FIG. 8A shows an example image obtained using autofocusing according to conventional techniques.
FIG. 8B shows an example image obtained using autofocusing according to the disclosed embodiments.
The components in the figures are not necessarily to scale, emphasis instead being placed upon illustrating the principles of the invention. In the figures, like reference numerals designate corresponding parts throughout the different views.
DETAILED DESCRIPTION OF EMBODIMENTS
A microscope autofocus system and autofocus method for focusing on a surface is disclosed herein. FIG. 1 shows a schematic representation of a microscope with an autofocus system according to one embodiment. A microscope 110 may be an optical microscope having a lens system including an objective lens 112. The objective lens 112 focuses light onto an image sensor 114. The sensor may be, for example, a CCD or a CMOS sensor or any other device capable of capturing an image or video or presenting an image or video to a user. The term image is defined to be a still image or a video image and the image, after capture may be represented by a set of data, such as an image data set. Multiple images are represented by different image data sets
The sensor 114 may be connected to an A/D converter 116, or may include an A/D converter. The digital signal from the A/D converter is presented to an image processor 118, which outputs image data to an electronic control unit (ECU) 140, described later. The image sensor 114, A/D converter 116, and image processor 118 may constitute an imaging device as described herein. The ECU 140 may comprise a processor. Memory 143 may also be part of this embodiment as either a stand-alone element or as part of the central processing unit (CPU) 142.
The microscope 110 may further include an eyepiece lens 120 through which a sample 124 may be viewed by a user. The microscope further includes a stage 122 on which the sample 124 may be placed for viewing. An illumination device 126 may be disposed below the stage 122 to illuminate the sample 124 from below the sample. The microscope may also include a manual focus mechanism 128 that is configured to raise and lower the stage 122 so as to position the sample 124 within a focal point of the objective lens 112. Alternatively, the manual focus mechanism 128 may raise and lower the objective lens 112 so as to raise and lower the focal point of the objective lens 112 with respect to the sample 124.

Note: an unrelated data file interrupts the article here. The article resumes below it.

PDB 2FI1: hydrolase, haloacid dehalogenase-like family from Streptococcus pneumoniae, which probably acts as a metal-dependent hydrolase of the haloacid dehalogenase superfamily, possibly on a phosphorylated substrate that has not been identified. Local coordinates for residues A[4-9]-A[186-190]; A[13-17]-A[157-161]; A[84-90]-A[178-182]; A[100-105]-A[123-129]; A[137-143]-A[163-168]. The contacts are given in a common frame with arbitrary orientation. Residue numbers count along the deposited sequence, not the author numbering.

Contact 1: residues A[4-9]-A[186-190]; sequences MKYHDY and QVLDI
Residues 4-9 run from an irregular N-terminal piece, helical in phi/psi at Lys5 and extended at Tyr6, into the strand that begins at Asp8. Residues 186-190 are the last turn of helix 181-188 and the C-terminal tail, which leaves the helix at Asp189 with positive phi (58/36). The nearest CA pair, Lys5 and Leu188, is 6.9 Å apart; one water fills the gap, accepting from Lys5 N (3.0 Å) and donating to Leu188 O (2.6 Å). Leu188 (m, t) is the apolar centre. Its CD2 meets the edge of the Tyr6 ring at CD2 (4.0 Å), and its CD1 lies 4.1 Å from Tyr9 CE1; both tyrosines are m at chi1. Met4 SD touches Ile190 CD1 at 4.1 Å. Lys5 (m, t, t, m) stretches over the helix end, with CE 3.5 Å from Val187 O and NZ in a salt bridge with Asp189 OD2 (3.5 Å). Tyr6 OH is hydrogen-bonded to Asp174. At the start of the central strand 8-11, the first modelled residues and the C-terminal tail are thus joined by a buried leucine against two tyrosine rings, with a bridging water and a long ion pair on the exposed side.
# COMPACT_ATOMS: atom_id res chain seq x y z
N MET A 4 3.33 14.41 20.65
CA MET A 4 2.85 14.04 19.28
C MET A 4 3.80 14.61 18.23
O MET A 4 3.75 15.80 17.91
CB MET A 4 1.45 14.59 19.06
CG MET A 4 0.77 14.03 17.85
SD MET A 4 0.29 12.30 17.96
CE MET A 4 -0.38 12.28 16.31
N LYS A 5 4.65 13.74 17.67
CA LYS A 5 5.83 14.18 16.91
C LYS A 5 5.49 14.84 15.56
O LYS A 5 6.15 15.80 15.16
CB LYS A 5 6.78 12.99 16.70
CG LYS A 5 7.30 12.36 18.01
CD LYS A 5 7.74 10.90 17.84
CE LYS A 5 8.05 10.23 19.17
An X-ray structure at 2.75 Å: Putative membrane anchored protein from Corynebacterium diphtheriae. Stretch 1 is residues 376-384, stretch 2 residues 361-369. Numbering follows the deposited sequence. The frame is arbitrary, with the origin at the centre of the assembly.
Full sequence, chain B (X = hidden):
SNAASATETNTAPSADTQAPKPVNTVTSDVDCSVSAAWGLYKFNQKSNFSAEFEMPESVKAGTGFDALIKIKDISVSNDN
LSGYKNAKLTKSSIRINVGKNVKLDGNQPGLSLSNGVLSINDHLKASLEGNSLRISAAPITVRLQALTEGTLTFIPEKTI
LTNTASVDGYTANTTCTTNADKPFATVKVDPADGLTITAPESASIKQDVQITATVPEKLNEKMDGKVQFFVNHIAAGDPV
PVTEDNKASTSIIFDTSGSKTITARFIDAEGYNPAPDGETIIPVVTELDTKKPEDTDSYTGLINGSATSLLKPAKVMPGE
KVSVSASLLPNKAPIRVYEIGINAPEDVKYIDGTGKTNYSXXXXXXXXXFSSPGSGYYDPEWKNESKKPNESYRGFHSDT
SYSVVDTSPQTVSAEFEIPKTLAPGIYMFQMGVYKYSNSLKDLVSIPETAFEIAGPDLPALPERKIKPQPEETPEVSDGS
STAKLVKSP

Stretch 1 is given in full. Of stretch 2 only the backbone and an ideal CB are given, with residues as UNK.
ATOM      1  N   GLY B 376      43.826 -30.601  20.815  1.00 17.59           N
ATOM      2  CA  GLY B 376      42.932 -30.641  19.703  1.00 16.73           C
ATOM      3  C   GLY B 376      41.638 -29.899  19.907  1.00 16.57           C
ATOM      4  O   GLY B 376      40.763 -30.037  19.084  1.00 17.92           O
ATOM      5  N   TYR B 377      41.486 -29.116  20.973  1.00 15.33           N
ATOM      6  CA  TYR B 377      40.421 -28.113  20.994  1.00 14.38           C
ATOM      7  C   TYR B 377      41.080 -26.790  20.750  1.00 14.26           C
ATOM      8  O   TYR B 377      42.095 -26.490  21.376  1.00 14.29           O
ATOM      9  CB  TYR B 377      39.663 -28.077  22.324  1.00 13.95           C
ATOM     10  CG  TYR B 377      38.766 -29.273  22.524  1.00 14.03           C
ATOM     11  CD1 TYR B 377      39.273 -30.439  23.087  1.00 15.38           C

The microscope 110 may also include a stage actuator 130. The stage actuator 130 includes at least one actuator that is configured to independently move the stage in three dimensions, such as the X direction, Y direction and Z direction. That is, the stage actuator 130 may move the stage in two directions horizontally, and may move the stage up and down. As will be described below, an autofocus system may utilize the stage actuator 130 to focus the microscope 110. The stage actuator 130 may include one or more of any suitable actuator including hydraulic actuators, pneumatic actuators, electric actuators, and mechanical actuators, stepper motors, or any other device configured to effect motion of the stage 122 or sample 124. The actuator is configured to accurately move the stage as required to focus the microscope. For example, the actuator may have a resolution of 0.1 μm. While in this embodiment, the microscope 110 comprises a stage actuator 130, the microscope 110 could instead comprise on objective actuators for moving the objective lens 112 relative to the sample 124.
The microscope 110 is connected to an Electronic Control Unit (“ECU”) 140. The ECU 140 includes a CPU 142, memory 143, and a plurality of inputs and outputs (“I/O unit”) 146. The ECU 140 further incorporates an autofocus controller 144. The autofocus controller 144 is configured to determine a correct position for the stage 122 (or objective 112) such that the sample 124 may be brought into focus at a desired focal plane to capture the plane of interest in the sample. The autofocus controller 144 may be part of or replaced by the CPU 142 executing machine executable code (software). The memory 143 may be configured with machine readable code or machine executable instructions, also collectively referred to as software, configured to execute on the CPU 142. The machine executable instructions may be configured to process the image data as described below to create focus data, and then analyze the focus data to determine the correct focus position. The ECU 140 may be connected to one or more peripherals such as a display 150 and a user interface (not shown). An image obtained by the microscope 110 may be displayed via the ECU 140 on the display 150.